Send to

Choose Destination
See comment in PubMed Commons below
Int J Radiat Oncol Biol Phys. 2002 Dec 1;54(5):1460-5.

Epidermal growth factor receptor is a predictor of tumor response in locally advanced rectal cancer patients treated with preoperative radiotherapy.

Author information

  • 1Department of Radiation Oncology, Hospital Universitari Vall d'Hebron, Barcelona, Spain.



Epidermal growth factor receptor (EGFR) expression is observed in 50%-70% of colorectal carcinomas and is associated with poor prognosis. The aim of this study was to determine the EGFR expression rate in locally advanced rectal cancer and to analyze whether EGFR expression predicts tumor response to preoperative radiotherapy.


Between December 1997 and October 2000, 45 patients were included. Treatment consisted of preoperative pelvic radiotherapy and, in 21 patients, 2 courses of 5-fluorouracil leucovorin. Surgical resection was performed 4-8 weeks later. Immunohistochemistry for EGFR was determined at the preradiation diagnostic biopsy and in the resected specimens. Immunostaining was performed using EGFR monoclonal antibody (Biogenex, MU 207-UC). Immunohistochemical staining was evaluated according to extension and intensity. We defined positive staining (EGFR+) as extension of 5% or more.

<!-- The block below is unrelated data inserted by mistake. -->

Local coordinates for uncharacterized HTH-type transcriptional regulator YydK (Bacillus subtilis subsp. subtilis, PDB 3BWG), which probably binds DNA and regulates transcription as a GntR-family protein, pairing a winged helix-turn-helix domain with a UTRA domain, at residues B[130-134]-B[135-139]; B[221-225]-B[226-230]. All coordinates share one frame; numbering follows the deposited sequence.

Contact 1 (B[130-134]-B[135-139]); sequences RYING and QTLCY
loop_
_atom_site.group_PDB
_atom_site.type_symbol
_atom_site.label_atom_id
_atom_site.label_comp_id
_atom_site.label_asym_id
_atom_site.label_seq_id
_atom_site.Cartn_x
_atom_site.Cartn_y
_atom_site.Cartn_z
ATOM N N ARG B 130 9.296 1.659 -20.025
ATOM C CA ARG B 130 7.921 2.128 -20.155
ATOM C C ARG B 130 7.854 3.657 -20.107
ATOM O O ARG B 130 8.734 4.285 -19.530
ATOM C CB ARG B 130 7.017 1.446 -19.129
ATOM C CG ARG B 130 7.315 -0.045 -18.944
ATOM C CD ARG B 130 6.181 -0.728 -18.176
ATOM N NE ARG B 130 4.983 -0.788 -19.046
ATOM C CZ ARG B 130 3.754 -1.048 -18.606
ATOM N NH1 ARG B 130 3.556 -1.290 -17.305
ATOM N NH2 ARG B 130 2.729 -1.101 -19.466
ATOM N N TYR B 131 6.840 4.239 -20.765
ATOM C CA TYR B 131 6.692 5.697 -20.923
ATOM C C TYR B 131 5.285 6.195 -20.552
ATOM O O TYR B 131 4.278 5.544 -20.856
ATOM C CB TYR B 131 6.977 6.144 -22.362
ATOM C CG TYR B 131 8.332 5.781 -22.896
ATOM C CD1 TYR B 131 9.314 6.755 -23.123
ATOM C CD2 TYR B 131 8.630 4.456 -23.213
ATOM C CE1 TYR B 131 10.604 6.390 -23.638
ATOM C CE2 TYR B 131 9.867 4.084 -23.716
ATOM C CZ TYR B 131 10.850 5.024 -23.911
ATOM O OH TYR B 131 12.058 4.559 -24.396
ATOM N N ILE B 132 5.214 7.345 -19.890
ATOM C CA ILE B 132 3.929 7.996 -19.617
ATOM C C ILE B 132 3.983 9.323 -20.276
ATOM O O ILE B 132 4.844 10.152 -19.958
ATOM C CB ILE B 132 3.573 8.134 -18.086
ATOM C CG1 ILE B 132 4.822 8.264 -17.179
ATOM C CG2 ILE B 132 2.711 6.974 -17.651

Preoperative treatment resulted in pathologic complete remission in 7 patients (15%), downstaging in 13 patients (29%), and no response in 25 patients (56%). EGFR+ was observed in 29 of 45 tumors (64%) and was associated with neither clinical tumor stage nor clinical nodal stage. The overall response rate was 34% in EGFR+ patients vs. 62% in those who were EGFR- (p = 0.07). Only 1 of the 7 pathologic complete remission patients was EGFR+ (p = 0.003).


EGFR is expressed in a significant number of locally advanced rectal tumors. EGFR expression is an indicator for poor response to preoperative radiotherapy in advanced rectal carcinoma.

[PubMed - indexed for MEDLINE]
PubMed Commons home

PubMed Commons

How to join PubMed Commons

    Supplemental Content

    Full text links

    Icon for Elsevier Science
    Loading ...
    Write to the Help Desk